Holberg’s rhetoric of rational rule corresponds with his view on humanity (Gilje 2005, 374). In the 1728 edition of his book on natural law, a paragraph on Thomas Hobbes is elaborated. Holberg here dismisses the Hobbesian view of “Stand Statum Lupinum” as “despicable.”44 It is against moral, natural law and fundamentally the Golden Rule found in the Books of Matthew and Luke: do unto others as you would have them do unto you. But not surprisingly, this being Holberg, his view includes an interesting paradox. Humans are social creatures, with a natural ability for rational thought. But at the same time, we are far worse than beasts, who only care about filling their stomach and copulating. Human desires cannot be tamed, and the list of desires is elaborate: opulence, ambition, infidelity, curiosity, and so on. We would be like “lions, wolves and bears” if it were not for natural law, given by God.45 One can find a great variety of perspectives on how societies should be organized in Holberg, from the wild explorations in Niels Klim to the sober discussions in his historical works in which he framed absolutism, with some credibility, as a rational progressive alternative to the feudalistic pre-1660 rule.

The Tinkers main character, Herman, is an early rhetorical citizen. He wants others to participate, as when he gives his potential son-in-law a chance to enter his political realm:

Herman: And now, if you will start in with The Political Dessert, I shall examine you every Saturday evening and see what progress you make.

Antonius: No, indeed, I will not. I am too old to go to school all over again.46

(I, 4)

When Antonius neglects to take this opportunity, Herman easily dismisses him. “Then you are not the sort to be my son-in-law. Adieu!”47 But he has tried! And as Jens Kruuse points out, there is something distinguished in the way Herman deals with his amateur council (Kruuse 1964, 63). He is – though it is an illusion – the true king of his fake realm. This is seen when he gently corrects Frantz in act 2, saying, “I perceive that you have a good head”48 and coaches Geske in her new role as the burgomaster’s wife. There is a deep sadness and honesty in this craving for influence. This craving can be played out as a despotic urge for power for power’s own sake. In his impressive work on how one can both play Holberg and research him, Holm describes Herman as an early warning of the brute populism of the early National Socialists. When Herman throws his books into the fire, the symbolism is obvious. I would suggest another contemporary interpretation of the play: to display Herman and his collegium as an online forum, of the sort that are dehumanized as “trolls” in Internet lingo. The underlying metaphor in most dealings with this phenomenon corresponds to those of the Hamburg elite: how should we handle this? (It is, for example, unwarranted and unwanted). But the driving force of Herman, though ridiculed, is the longing for participation and for being able to make rational decisions.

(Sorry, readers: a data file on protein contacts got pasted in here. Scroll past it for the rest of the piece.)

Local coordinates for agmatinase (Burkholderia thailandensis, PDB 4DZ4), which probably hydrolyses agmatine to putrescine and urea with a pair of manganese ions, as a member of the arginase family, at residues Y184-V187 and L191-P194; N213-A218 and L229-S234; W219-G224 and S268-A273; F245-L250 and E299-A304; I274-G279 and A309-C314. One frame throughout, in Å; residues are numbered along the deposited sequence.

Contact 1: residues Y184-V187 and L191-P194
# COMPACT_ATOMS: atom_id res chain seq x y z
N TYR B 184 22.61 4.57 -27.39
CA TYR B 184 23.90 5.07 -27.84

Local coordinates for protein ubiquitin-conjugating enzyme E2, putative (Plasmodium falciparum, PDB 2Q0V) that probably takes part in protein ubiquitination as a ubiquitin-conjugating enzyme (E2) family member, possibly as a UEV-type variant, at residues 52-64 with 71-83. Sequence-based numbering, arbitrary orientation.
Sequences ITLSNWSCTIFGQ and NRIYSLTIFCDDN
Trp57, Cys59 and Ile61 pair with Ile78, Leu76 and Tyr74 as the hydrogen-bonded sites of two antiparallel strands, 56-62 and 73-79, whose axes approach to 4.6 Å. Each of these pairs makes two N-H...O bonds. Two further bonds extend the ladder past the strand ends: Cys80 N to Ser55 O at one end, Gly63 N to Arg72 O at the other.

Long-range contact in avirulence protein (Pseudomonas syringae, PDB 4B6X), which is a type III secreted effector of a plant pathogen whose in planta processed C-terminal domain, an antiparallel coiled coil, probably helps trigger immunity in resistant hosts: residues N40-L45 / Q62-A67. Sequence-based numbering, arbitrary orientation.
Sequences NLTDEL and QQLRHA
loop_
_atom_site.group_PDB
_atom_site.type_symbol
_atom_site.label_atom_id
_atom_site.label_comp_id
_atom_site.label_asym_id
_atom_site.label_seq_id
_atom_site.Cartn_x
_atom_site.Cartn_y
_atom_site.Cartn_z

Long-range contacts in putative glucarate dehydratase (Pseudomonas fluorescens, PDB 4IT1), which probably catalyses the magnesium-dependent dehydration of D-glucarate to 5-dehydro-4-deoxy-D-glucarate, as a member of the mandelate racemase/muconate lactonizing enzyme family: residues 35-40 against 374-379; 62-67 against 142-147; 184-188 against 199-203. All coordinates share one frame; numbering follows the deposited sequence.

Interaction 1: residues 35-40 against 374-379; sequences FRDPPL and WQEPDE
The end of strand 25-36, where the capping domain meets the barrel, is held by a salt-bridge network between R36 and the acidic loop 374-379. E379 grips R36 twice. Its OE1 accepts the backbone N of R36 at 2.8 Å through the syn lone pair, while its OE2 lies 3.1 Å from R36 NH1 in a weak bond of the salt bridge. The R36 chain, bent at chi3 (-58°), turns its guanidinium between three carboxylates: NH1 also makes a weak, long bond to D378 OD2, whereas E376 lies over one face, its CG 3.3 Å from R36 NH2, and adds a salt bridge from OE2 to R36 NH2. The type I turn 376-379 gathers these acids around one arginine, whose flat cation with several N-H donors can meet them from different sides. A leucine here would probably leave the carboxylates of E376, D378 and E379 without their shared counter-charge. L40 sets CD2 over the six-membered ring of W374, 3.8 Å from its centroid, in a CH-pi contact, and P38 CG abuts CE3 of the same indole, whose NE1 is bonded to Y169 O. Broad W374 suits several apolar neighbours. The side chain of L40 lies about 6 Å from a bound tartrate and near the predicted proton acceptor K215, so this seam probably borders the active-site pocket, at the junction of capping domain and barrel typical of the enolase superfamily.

Conclusion: Showing the inner workings of authority

The subversive force of The Tinker is more didactic than inspiring and more revealing than revolutionary.

The one thing that seems stable in Holberg is how he consistently shows the difficulty of rational rule, the respect for those who manage it, and the warning against the consequences of power in combination with stupidity and inexperience. The struggle for rationality was being fought in language, and it is difficult to find a work by Holberg that does not comment on how people communicate. The Tinker is part of the Enlightenment philosopher’s showdown with the rhetoric of the eighteenth century, an anti-Ciceronian reaction. That is the most important didactic element. If people are to participate, they need to do so in a rational manner. They need to be aware of the dangers of rhetoric.

Authority, despite how well we can document its means, is difficult to situate exactly. The Tinker shines light on the mystique of authority. The play displays some of its inner workings. That, we must conclude, is the opposite of elitist. Authority in the early Enlightenment was strategically displayed by the king and the elite. Holberg’s answer was to display the structures of this society, thus formulating the social energies that were later to transform into real political change.

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1There are no posters preserved from the opening date, and scholars disagree on whether the premiere was on the 25th or the 26th (Hirshals 2015).
2As Anne B. Jensen claims, it was probably a problem to fit as many as twenty people on stage without putting considerable constraints on the performance (Jensen 1972, 40).